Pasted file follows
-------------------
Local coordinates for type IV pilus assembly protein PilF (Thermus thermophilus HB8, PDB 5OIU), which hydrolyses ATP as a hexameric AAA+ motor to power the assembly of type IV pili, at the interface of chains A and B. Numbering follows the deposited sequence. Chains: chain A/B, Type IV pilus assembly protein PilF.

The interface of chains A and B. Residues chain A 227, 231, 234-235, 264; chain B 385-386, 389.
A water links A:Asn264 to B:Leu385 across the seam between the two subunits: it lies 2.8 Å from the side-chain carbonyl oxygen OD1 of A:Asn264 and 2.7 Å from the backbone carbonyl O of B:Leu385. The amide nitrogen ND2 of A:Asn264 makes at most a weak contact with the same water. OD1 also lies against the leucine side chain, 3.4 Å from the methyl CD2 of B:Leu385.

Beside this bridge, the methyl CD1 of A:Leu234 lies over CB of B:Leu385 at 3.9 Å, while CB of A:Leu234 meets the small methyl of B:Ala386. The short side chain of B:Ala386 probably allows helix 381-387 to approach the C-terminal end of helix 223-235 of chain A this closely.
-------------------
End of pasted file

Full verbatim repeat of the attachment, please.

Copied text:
Local coordinates for type IV pilus assembly protein PilF (Thermus thermophilus HB8, PDB 5OIU), which hydrolyses ATP as a hexameric AAA+ motor to power the assembly of type IV pili, at the interface of chains A and B. Numbering follows the deposited sequence. Chains: chain A/B, Type IV pilus assembly protein PilF.

The interface of chains A and B. Residues chain A 227, 231, 234-235, 264; chain B 385-386, 389.
A water links A:Asn264 to B:Leu385 across the seam between the two subunits: it lies 2.8 Å from the side-chain carbonyl oxygen OD1 of A:Asn264 and 2.7 Å from the backbone carbonyl O of B:Leu385. The amide nitrogen ND2 of A:Asn264 makes at most a weak contact with the same water. OD1 also lies against the leucine side chain, 3.4 Å from the methyl CD2 of B:Leu385.

Beside this bridge, the methyl CD1 of A:Leu234 lies over CB of B:Leu385 at 3.9 Å, while CB of A:Leu234 meets the small methyl of B:Ala386. The short side chain of B:Ala386 probably allows helix 381-387 to approach the C-terminal end of helix 223-235 of chain A this closely.